Less than 2 minutes later we are headed back to Sunset on the PCH and everything is fine. The little red ball is perfect to focus on, and I am feeling better than I had in hours. Still, my stomach is queasy, but as long as I keep focused, the whirlies are held at bay. Like I said, I hate throwing up. I can hardly wait to get back to the motel, crawl into bed, and wake up in the morning feeling refreshed, and stable. I had never suffered the ignominy of hangovers and had no doubt Sunday morning would be any different. Staring at the radio’s little red ball indicator, I started to relax a bit, knowing the ordeal would be over soon. Then…John punched a button on the radio and changed the station.

I barely got the window open in time.


Any Questions or comments, please write them in the Reply Section below.

Your Comments Are Welcome

Segarini’s regular columns always hit the post, leave no dead air, and give away concert tickets to the seventh caller

dbawis-button7giphyBob “The Iceman” Segarini was in the bands Us, The Family Tree, Roxy, The Wackers, The Dudes, The Segarini Band, Cats and Dogs, and The Anger Brothers, and nominated for a Juno for production in 1978. He also hosted “Late Great Movies” on CITY TV, was a producer of Much Music, and an on-air personality on CHUM FM, Q107, SIRIUS Sat/Rad’s Iceberg 95, (now 85), and now publishes, edits, and writes for DBAWIS, continues to write music, make music, and record.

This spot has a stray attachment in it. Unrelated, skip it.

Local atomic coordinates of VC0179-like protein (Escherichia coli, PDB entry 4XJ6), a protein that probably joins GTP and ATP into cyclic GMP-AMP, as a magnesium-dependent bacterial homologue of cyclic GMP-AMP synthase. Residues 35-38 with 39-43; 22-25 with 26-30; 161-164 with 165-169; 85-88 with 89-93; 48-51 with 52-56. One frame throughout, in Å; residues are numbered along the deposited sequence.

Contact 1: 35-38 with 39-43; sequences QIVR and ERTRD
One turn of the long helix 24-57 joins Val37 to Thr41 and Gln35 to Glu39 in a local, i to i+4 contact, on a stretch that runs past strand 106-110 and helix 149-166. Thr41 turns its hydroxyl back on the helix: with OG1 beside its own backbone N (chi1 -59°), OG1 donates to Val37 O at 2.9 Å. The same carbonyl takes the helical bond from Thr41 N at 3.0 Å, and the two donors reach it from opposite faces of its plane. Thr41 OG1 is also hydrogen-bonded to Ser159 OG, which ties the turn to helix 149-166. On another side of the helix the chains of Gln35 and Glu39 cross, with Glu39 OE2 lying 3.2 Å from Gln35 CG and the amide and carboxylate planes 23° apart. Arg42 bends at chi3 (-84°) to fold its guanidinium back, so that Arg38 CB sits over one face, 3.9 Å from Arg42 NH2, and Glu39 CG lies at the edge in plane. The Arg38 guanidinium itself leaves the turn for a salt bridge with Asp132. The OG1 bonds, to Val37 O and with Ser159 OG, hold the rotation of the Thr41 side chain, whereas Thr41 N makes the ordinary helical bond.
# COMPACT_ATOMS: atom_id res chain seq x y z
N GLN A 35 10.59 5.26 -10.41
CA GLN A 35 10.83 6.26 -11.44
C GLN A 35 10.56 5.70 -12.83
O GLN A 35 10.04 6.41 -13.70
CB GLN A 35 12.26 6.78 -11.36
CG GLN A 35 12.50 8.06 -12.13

2 Responses to “Bob – Writer’s Block, and The Story of Malibu Bobby”

  1. jim Schwartz Says:

    its peat dirt bob………..catches on fire, dust gets in everwhere, blots out the sun

    • I mention that in the column. My family was in the produce business back then, but I never heard it referred to as ‘dirt’. Earl called himself, “Pete” Moss, but later in the same paragraph, it mentions the actual ‘peat moss’ he took the name from. I forgot it catches on fire. Thanks for that.